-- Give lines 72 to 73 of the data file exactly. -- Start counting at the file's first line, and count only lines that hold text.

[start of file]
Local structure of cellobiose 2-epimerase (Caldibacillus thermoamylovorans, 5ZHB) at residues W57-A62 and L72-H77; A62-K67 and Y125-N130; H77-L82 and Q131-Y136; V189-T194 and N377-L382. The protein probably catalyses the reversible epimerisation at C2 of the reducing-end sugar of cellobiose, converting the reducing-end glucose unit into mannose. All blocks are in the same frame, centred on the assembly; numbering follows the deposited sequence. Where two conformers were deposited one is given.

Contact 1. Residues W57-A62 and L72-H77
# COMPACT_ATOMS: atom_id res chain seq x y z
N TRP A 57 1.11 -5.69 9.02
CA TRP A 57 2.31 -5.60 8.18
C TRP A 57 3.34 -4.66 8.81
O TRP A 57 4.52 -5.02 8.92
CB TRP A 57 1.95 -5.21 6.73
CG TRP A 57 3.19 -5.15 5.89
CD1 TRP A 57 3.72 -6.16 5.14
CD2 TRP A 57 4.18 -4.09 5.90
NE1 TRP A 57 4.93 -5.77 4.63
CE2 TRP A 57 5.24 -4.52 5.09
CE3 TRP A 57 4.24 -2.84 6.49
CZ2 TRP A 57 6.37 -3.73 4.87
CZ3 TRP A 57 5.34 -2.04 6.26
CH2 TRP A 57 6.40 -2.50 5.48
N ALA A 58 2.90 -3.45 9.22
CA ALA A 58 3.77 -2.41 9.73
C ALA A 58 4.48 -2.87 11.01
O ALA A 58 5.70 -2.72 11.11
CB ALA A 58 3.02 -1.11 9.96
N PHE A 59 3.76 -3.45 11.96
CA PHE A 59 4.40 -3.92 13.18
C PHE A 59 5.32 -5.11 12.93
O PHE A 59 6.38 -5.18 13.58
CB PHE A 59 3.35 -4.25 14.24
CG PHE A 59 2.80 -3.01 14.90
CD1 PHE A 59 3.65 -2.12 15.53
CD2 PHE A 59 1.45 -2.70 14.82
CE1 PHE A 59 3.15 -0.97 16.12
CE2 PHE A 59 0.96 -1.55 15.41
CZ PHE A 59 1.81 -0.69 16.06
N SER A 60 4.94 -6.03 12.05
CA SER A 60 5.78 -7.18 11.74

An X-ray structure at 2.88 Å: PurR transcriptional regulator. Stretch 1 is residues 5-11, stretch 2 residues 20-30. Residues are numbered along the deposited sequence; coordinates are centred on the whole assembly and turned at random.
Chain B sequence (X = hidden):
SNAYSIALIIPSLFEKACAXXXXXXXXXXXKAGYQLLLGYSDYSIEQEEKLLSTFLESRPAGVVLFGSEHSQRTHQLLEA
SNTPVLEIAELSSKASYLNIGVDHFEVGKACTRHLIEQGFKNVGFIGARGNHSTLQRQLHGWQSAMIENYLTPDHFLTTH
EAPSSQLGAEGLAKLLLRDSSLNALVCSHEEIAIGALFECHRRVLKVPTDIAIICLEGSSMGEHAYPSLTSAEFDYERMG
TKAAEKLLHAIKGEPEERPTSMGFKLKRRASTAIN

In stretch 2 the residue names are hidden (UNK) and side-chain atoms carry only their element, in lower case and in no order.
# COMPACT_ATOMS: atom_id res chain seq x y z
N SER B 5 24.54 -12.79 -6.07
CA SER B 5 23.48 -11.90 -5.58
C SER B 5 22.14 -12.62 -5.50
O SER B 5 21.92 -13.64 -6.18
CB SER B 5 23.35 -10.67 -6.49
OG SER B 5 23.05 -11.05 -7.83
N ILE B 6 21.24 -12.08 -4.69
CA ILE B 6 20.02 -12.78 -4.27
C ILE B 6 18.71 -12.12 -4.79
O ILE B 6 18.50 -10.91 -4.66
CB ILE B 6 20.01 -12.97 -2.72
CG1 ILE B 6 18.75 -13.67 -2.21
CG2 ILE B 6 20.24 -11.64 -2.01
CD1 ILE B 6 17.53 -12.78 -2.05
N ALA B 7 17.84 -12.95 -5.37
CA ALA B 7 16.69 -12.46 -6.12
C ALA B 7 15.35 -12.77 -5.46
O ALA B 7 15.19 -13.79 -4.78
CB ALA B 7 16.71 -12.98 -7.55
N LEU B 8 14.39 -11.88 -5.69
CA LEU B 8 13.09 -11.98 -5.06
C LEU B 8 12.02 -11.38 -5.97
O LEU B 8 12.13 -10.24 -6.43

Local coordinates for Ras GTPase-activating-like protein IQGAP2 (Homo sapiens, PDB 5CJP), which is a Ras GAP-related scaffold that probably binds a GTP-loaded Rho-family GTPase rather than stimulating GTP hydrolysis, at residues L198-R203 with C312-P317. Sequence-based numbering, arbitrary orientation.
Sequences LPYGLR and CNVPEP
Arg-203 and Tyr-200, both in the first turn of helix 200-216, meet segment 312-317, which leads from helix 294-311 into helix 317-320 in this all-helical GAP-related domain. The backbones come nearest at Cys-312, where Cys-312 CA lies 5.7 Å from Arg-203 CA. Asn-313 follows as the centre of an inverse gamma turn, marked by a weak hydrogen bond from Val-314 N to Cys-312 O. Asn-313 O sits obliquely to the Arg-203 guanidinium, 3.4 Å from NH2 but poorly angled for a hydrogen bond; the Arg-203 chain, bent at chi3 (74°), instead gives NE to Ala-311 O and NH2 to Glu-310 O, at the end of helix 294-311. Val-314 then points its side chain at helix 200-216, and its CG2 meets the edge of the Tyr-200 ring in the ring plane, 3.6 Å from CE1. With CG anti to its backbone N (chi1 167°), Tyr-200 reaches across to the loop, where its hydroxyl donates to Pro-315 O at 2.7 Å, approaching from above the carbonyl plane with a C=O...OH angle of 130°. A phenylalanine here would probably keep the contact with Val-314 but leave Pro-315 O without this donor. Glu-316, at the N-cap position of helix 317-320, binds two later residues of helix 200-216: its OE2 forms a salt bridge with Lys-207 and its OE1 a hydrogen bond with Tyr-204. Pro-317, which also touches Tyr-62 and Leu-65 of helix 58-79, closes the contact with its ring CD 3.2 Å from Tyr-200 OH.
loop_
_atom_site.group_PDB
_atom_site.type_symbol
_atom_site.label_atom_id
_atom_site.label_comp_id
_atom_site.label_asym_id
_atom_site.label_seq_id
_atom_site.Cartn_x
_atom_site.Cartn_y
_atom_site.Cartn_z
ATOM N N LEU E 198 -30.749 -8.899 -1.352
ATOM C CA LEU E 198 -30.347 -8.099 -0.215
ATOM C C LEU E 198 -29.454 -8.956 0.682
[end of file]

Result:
_atom_site.type_symbol
_atom_site.label_atom_id